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Students from the Maneuver Captains Career Course learned intelligence and security operations planning techniques from a Fort Huachuca, Arizona, military intelligence instructor as part of an instructor exchange between the Maneuver Center of Excellence and the Intelligence Center of Excellence.
Capt. Charles Van Otten, a military intelligence instructor from 304th Military Intelligence Battalion, 111th Military Intelligence Brigade, provided one-on-one training to MCCC students July 21-25 in McGinnis-Wickam Hall. He said he hopes the initiative will create high-quality learning and collaboration opportunities for students and improve their career development.
"I was honored to be here and talk to students," he said. "It's a great responsibility to show them what right looks like and you have to treat that with a level of respect and discipline. I'm honored to come out here and show my experience with these students."
Maj. James Lawson, senior intelligence trainer for the MCoE Directorate of Training, said the exchange was created to foster centers of excellence collaboration, specifically integration of operations and intelligence, and provide direct mentorship to students during reconnaissance and security operations planning.
"(Van Otten) was hand-picked by leadership and personally recommended to me because he had prior experience with the Maneuver (Center of Excellence) and he is a two-time commander," Lawson said. "I knew he would be a great choice for this exchange and it has proven to be true. His heart and his mindset is what you're looking for a certain officer or Soldier to have when they represent you at another installation."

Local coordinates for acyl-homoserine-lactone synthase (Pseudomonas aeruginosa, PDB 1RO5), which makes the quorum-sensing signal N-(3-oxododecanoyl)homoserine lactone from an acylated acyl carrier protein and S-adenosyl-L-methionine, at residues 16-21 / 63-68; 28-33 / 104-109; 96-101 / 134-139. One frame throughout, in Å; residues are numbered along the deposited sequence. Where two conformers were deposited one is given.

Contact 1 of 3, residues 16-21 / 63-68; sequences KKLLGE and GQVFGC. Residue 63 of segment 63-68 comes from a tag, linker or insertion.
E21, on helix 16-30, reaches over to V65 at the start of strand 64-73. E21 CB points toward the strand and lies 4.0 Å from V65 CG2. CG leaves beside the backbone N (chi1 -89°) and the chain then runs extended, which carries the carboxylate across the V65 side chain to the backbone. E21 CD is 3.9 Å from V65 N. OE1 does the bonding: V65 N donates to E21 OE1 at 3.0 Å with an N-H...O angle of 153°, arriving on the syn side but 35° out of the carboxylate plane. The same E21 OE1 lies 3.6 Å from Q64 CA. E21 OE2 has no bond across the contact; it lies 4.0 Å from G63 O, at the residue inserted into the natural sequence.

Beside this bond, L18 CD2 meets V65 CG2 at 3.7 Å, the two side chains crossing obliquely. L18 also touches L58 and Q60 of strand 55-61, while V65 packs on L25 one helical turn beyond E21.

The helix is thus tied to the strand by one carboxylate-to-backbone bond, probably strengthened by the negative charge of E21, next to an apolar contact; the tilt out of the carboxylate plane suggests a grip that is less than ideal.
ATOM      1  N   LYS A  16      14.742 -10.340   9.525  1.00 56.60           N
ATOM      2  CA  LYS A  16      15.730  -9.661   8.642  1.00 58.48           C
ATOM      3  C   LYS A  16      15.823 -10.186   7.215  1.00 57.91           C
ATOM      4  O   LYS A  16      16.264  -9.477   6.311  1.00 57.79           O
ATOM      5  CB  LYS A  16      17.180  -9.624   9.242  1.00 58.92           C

Lawson traveled to Fort Huachuca in June to develop relationships with Fort Huachuca Commander Maj. Gen. Robert Ashley and Directorate of Training leaders, as well as share trends about where intelligence officers struggle in supporting maneuver commanders. Those challenges include developing U.S. and foreign tactics, using doctrinal concepts and the ability to develop and describe an enemy warpath, he said. Additionally, in contrast to limited lecture-style instruction to large groups of MCCC students, intelligence instructors like Van Otten can provide training individually.
"We're trying to build a bond and develop operations and intelligence integration and how we can improve that in programs in instruction," Lawson said. "We're really looking at the captains career course at both centers of excellence. Right now it's an instructor-to-instructor exchange and eventually we want student-to-student exchanges."
Van said Otten said exchange initiatives would greatly benefit all centers of excellence in efforts to develop effective combined arms training in the future.
"Hopefully we will get to a level where all centers of excellence are working together and operating on a common operation purpose," he said. "Students from the Maneuver Center will get close to the same instruction that we're given at the intel center. Hopefully, captains will leave here to go to their units and will identify the military intelligence officer in their battalion or brigade and know how they operate based on common understanding."